The He(art) of Letter-writing

I just received a letter yesterday. There’s nothing like getting a letter. It carries more weight, more meaning, the envelope crackles, the stamps are colorful. I suppose I get a thrill from an inbox message but it’s not the same, is it? Unless it’s from your agent and the subject line reads something like “Oh my God! Oh my God! Oh my God!”.
This particular friend hand-writes his letters which makes them extra special. He has great writing, regular and loopy and straight and from the heart. It could be copperplate for some cool computer font, but he’s had lots of practice and patience because he’s hand-lettered his own zine for many many years.
My handwriting has deteriorated to the point where it is beyond illegible. I think using a computer keyboard has wasted those particular muscles of mine or something. Or maybe I just can’t make myself care enough to form beautiful calligraphy or maybe my mind moves too fast? Yeah, that last one.
I type a letter back to him, but he writes his to me, usually on the back of some interesting flyer or piece of art. I’ve kept all of them. There’s a bundle, still in their envelopes, tied with brown string. The addresses change but the way he writes my name doesn’t.
What a wealth they contain. What memories they bring back. I am reminded of how I felt at particular times. I laugh at how situations I sweated over became ultimately unimportant and fleeting. I can tell what I wrote to him by what he writes back to me. Sometimes I kept a copy of my reply to him, like this one about my 9 month old son: Milo has 6 teeth. He is eating various mushy stuff. Sometimes he pets me like a dog.
We’ve been friends since we were teenagers; part of the same, tight, slightly incestuous punk scene in Oakland and Berkeley. We both had bad skin when we met. We were so achingly young.
Back then we’d sit against the wall outside some show, talking about life and art and nihilism and death in that immature, slightly pretentious way that only teenagers with a lot of self-importance, delusion, and angst can pull off. Let’s just say that we were oh-so-serious-about-it-all-and-shit, but still a friendship was forged. It’s lasted about 100 years so far. It’ll go on forever.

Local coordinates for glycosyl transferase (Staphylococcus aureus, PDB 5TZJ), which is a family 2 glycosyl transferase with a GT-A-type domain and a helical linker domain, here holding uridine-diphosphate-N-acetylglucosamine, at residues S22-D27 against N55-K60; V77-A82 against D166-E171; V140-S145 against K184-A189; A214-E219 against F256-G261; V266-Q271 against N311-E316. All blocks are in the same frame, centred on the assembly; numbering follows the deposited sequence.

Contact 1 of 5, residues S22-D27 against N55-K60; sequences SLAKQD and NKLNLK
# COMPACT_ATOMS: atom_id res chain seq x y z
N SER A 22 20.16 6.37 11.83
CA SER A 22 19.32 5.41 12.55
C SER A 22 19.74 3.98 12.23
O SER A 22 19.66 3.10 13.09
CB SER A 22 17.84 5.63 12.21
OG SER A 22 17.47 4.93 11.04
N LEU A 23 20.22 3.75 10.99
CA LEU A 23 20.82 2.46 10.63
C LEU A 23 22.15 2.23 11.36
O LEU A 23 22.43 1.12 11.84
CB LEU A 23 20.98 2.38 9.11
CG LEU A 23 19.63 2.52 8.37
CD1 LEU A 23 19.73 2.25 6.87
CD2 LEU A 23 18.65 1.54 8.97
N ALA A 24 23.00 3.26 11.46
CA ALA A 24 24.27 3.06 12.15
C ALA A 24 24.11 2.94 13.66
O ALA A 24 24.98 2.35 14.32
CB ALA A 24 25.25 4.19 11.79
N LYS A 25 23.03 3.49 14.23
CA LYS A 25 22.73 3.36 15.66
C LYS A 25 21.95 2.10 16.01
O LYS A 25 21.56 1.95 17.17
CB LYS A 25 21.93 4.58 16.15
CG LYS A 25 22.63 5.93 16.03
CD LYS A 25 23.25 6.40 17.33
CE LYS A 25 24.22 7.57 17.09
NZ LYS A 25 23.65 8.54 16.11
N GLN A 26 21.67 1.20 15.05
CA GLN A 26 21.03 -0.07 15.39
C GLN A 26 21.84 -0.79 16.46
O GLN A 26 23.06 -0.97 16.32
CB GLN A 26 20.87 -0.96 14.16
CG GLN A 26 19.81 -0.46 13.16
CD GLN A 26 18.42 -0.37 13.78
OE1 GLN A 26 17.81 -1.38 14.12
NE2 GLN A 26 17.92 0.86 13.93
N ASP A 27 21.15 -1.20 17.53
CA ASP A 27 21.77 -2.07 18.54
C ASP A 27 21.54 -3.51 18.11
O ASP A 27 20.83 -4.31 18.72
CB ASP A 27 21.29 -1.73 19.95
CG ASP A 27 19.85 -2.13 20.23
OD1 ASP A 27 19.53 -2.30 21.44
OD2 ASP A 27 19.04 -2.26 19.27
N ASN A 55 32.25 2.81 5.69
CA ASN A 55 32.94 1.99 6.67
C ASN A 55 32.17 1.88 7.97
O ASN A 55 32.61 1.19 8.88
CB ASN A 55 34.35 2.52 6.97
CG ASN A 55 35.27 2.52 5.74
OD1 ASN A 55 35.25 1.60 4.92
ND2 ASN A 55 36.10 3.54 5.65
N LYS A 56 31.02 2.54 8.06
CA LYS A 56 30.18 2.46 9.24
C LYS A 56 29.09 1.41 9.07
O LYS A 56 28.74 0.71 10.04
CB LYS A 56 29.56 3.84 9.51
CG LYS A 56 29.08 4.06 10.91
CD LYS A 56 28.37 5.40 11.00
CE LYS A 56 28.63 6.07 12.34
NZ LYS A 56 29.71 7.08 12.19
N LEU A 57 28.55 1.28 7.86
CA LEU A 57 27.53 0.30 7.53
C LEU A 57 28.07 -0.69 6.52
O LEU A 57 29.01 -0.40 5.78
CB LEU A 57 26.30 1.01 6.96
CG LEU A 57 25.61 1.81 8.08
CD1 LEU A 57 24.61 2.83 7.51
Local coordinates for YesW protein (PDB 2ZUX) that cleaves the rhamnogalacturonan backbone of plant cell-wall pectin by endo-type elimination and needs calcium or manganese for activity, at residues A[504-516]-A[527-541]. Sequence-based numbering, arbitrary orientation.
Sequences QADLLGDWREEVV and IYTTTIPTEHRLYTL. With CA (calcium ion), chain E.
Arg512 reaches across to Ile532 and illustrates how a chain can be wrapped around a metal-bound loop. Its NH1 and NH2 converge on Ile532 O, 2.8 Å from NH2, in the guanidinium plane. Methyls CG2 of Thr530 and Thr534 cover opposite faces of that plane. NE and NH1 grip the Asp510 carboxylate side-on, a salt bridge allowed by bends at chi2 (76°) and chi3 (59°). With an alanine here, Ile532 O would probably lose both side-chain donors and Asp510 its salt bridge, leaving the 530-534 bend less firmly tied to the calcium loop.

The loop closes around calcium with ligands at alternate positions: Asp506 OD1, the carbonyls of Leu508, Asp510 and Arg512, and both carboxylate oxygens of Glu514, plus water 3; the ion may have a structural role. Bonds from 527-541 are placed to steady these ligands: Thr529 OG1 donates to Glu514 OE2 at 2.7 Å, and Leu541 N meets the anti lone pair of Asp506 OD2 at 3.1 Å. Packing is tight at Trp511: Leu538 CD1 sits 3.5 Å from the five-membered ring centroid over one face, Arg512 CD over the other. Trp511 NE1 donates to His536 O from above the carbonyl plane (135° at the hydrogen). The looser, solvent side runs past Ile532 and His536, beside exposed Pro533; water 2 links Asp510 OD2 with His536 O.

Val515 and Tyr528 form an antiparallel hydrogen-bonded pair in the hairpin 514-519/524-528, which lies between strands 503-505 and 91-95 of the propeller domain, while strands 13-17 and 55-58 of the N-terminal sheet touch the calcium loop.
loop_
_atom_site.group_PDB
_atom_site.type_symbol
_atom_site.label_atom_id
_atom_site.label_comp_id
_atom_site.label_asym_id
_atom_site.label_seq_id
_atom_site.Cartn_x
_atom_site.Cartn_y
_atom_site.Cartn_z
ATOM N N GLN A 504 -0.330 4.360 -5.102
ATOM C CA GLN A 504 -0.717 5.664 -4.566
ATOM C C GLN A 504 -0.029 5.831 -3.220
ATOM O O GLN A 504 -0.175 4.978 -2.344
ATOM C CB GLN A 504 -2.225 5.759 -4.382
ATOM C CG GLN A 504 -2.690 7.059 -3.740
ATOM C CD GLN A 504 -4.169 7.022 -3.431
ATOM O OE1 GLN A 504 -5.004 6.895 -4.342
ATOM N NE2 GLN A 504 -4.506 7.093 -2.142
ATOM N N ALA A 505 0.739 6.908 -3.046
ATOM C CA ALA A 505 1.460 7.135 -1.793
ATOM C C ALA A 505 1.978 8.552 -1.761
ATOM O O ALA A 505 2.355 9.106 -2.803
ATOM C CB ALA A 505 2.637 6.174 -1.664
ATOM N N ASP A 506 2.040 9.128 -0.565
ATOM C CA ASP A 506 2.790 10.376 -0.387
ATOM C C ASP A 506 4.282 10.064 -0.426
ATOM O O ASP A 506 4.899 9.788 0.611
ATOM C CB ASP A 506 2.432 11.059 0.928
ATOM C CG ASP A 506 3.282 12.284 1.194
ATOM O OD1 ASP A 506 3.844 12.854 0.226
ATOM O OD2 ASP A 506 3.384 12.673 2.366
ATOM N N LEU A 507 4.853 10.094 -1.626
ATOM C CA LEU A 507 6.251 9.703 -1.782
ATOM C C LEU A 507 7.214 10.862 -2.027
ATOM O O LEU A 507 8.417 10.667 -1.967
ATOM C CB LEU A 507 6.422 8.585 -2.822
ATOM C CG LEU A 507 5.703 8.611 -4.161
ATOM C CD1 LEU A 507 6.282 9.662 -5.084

I don’t remember which of us started it off- this lifelong pen pal thing. It might have been me because I was in one place for a while, and he was walking back and forth across the United States in his size 13 sneakers with a backpack, jumping trains, traveling with no agenda, no preconceptions, no expectations, finding friends and the best, cheapest cup of coffee everywhere. And then he’d blow in to town (if the wind was moving in that direction) and show up somewhere where I happened to be like serendipity, and we’d go for a walk and a talk and I never knew where we were going to go or where we would end up. It might be the Berkeley canyons in the fog being shadowed by coyotes. It might be walking to El Cerrito over fields and chainlink fences. It might be down at the railyards or the lake or the Albany landfill. It was often at the place with the best, cheapest coffee and free refills taken with cream and many sugars. It was not the destination.And he showed me secret ways and paths that not even the deer knew about.
For years we wrote back and forth. Me, rooted in Berkeley, and him in Florida or Seattle, North Carolina, New York City, or some hut in a field in El Sobrante. And then one day I was the one who left. First to New York where he was for part of the year but all I knew was a PO box number and a cloudy instinct for which music show or art opening he might well go to, and you know what? We were driving in Brooklyn one day and my husband was looking far ahead of the steering wheel, distracted by the bustle and we almost ran him over at a crosswalk. He had the right of way. And he pounded on the hood of the car not seeing us past the windshield, and I leaped out yelling “Aaron!”. It had been about six years since I’d seen him, and I was married and I had a new baby and he looked exactly the same. Just writing that made me teary.
And then I moved even further- up to Nova Scotia which is off the beaten track but hard to walk to. In his letter he said he might see me more here because he has friends, and music partners here, and I am not surprised by his connection to this place because that’s how it is with us. Over-lapping, inter-acting, spinning in circles which sometimes intersect.
He told me once that when I left Berkeley it was never the same again.
But that Berkeley/Oakland, with him in it, and us at age 17 and 19 and 23 and 32 and 37, it still exists in some way, all golden and misty on the looping paths like Brigadoon or Never Land, and we can never find our way back there again, but we can still close our eyes and see it and smell the eucalyptus in the hot,dusty sun, and feel the warm tarmac against our backs, and taste flat beer as we pass the tall can back and forth. That won’t change.